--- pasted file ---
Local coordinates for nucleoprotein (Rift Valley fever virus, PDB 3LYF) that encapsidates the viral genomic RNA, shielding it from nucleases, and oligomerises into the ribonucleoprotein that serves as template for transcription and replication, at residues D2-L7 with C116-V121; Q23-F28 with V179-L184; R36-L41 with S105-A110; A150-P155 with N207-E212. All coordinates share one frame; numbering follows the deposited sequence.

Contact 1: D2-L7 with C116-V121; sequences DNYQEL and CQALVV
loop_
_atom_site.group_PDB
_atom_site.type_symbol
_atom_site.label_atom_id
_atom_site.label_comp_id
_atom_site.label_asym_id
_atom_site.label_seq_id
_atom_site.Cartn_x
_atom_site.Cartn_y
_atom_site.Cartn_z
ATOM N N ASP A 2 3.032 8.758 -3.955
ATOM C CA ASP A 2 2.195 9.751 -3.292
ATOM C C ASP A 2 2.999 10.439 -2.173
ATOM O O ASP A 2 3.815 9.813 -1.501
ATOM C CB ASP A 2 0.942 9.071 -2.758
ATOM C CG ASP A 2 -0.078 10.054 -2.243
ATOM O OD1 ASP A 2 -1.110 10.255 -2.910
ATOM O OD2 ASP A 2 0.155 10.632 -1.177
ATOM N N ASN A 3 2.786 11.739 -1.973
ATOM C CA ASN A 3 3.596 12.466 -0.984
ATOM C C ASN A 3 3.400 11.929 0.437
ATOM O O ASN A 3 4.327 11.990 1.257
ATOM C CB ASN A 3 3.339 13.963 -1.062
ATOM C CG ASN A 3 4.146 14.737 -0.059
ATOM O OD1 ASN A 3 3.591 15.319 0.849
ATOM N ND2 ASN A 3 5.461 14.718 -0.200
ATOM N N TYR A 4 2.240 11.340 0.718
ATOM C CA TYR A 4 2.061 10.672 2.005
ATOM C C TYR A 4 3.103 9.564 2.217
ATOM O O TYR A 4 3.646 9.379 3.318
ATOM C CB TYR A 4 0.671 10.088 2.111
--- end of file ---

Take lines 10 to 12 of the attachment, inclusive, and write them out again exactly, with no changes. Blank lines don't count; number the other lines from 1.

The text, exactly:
_atom_site.Cartn_x
_atom_site.Cartn_y
_atom_site.Cartn_z